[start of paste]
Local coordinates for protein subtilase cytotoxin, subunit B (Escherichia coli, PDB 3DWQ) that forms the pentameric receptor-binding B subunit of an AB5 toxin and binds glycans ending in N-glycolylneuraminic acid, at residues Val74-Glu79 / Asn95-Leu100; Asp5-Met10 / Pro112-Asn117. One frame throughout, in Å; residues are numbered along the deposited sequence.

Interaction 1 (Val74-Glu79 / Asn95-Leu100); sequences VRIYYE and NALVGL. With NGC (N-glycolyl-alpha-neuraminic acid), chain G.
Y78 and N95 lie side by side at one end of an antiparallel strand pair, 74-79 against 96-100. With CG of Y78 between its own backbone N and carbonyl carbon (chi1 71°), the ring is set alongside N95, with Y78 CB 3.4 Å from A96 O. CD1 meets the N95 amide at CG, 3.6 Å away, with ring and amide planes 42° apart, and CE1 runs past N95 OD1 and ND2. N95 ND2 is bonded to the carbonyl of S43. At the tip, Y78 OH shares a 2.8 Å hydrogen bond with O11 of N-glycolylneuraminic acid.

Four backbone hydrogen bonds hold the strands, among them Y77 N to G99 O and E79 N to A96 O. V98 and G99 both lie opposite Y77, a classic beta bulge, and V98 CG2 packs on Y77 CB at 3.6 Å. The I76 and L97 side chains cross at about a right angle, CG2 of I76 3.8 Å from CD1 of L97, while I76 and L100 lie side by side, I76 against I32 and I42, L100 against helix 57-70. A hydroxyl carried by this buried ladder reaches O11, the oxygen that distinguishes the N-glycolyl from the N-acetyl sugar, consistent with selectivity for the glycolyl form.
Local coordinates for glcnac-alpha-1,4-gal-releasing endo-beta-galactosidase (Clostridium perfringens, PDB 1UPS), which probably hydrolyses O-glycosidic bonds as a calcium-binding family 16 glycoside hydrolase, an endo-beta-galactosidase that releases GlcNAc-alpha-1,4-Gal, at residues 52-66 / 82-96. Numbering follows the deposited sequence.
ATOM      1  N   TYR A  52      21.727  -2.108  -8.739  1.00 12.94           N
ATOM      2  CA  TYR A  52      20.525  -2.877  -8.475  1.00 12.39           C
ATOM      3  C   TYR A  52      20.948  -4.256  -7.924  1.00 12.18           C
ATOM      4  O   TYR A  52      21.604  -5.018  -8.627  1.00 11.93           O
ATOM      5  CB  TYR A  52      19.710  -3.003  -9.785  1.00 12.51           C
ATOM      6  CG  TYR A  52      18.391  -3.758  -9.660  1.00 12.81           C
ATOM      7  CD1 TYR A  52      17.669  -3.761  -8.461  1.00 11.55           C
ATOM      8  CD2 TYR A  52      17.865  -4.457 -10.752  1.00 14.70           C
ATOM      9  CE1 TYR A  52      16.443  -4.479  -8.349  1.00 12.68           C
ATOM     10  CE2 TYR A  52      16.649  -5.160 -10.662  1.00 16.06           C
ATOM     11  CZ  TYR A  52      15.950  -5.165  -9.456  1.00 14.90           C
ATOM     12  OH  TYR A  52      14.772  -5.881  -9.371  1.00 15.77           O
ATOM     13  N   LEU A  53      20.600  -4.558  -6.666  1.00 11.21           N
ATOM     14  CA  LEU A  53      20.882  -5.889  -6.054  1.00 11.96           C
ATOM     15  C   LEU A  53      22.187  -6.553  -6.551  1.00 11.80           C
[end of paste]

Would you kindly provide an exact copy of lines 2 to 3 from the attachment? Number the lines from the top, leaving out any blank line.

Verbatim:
Interaction 1 (Val74-Glu79 / Asn95-Leu100); sequences VRIYYE and NALVGL. With NGC (N-glycolyl-alpha-neuraminic acid), chain G.
Y78 and N95 lie side by side at one end of an antiparallel strand pair, 74-79 against 96-100. With CG of Y78 between its own backbone N and carbonyl carbon (chi1 71°), the ring is set alongside N95, with Y78 CB 3.4 Å from A96 O. CD1 meets the N95 amide at CG, 3.6 Å away, with ring and amide planes 42° apart, and CE1 runs past N95 OD1 and ND2. N95 ND2 is bonded to the carbonyl of S43. At the tip, Y78 OH shares a 2.8 Å hydrogen bond with O11 of N-glycolylneuraminic acid.